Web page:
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Automotive Safety Principles vs. Accepted Practices

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Safecomp 2018 paper https://users.ece.cmu.edu/~koopman/pubs/koopman18_safecomp.pdf

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Automotive Safety Principles vs. Accepted Practices

  1. 1. Automotive Safety Practices vs. Accepted Principles SAFECOMP, Sept. 2018 © 2018 Philip Koopman Prof. Philip Koopman
  2. 2. 2© 2018 Philip Koopman  “It’s the driver’s fault”  Yes, there are safety critical defects in cars!  The pedal misapplication narrative  Regulations & litigation  A cautionary tale for academics  A very brief look ahead Overview [General Motors]
  3. 3. 3© 2018 Philip Koopman Example Automotive Software Defects  Small sampling of NHTSA recalls (i.e., confirmed bugs) _  17V-713: Engine does not reduce power due to ESP software defect  17V-686 and MANY others: Airbags disabled  15V-569: Unexpected steering motion causes loss of control  15V-460 and others: Airbags deploy when they should not  15V-145: Unattended vehicle starts engine  carbon monoxide poisoning  14V-522: Disables brake power assist  14V-395: Airbag disabled due to EEPROM wearout  14V-370: Turns off headlights when driving  14V-204: 1.5 seconds reverse while displaying Drive  06V-007: Torque monitor UA failsafe disabled  https://goo.gl/R9zgL1: sudden unintended acceleration (voluntary recall)  https://goo.gl/NUQTzt: one second lag in braking (voluntary recall)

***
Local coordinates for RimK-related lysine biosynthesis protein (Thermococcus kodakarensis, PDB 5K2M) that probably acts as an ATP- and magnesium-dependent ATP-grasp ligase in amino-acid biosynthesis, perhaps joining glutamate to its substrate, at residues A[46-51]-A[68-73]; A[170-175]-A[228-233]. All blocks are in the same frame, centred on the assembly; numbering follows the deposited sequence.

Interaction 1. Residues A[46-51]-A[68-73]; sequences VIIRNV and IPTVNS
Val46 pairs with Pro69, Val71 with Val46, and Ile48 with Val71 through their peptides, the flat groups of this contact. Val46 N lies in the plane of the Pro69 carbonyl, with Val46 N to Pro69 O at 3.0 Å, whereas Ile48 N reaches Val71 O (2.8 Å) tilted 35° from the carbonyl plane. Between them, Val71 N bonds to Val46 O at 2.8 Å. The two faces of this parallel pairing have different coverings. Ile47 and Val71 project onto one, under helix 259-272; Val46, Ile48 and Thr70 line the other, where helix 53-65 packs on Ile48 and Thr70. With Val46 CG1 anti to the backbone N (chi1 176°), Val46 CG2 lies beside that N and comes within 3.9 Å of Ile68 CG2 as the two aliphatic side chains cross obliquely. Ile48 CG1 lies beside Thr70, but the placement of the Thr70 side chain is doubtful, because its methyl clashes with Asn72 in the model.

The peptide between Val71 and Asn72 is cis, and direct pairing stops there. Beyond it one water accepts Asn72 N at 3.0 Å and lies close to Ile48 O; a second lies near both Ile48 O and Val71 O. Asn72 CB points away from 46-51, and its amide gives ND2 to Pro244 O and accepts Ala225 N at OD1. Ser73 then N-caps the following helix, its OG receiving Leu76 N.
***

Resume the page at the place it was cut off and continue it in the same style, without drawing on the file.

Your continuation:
4. 4. 4© 2018 Philip Koopman  Audi 5000: before full authority computer throttle control  Public narrative: driver pedal mis-application & pedal placement The Pedal Misapplication Narrative Pollard & Sussman, 1989, DOT-TSC-NHTSA-88-4 Appendix H; 1983-85 Audi 5000 Note: 0.3g is 0-to-60mph in 9.1 seconds; 1983 Audi 5000S 0-60 track time is 10.7 sec. https://www.zeroto60times.com/vehicle-make/audi-0-60-mph-times/
  5. 5. 5© 2018 Philip Koopman “It’s the Drivers’ Fault” - Pollard & Sussman, 1989 – the same Audi 5000 report!  “Most crashes are due to human error, therefore all unexplained crashes are due to human driver error”  Note: this is clearly a logical fallacy  NHTSA reports fail to rule in software as a possible cause  Investigations:  No mechanical cause found  driver error – Compelling facts supporting human results in “unexplained”  Non-reproducible behavior  driver error  “Pedal Misapplication” often blamed https://www.wired.com/2010/03/unintended-acceleration/ 2010
  6. 6. 6© 2018 Philip Koopman  Gas/Brake confusion about 0.1% of crashes (Pre-ETC data) Actual Pedal Misapplication Data Wierwille at al., FHWA-RD-02-003, 2002  Other data supports this  Some reports cite high rates of pedal confusion, but:  Based on inability to replicate fault  Based on news & police reports – Police don’t consider software defects
  7. 7. 7© 2018 Philip Koopman NHTSA slide from 2010 / Owner UA complaint rates http://onlinepubs.trb.org/onlinepubs/ua/100630DOTSlides.pdf (BEFORE publicity)  The only public trial found in favor of Plaintiffs  500+ death and injury settlements  What changed in 2002? Full talk at https://goo.gl/fXrErn Toyota Unintended Acceleration Introduction of Full Authority Electronic Throttle Control (ETC)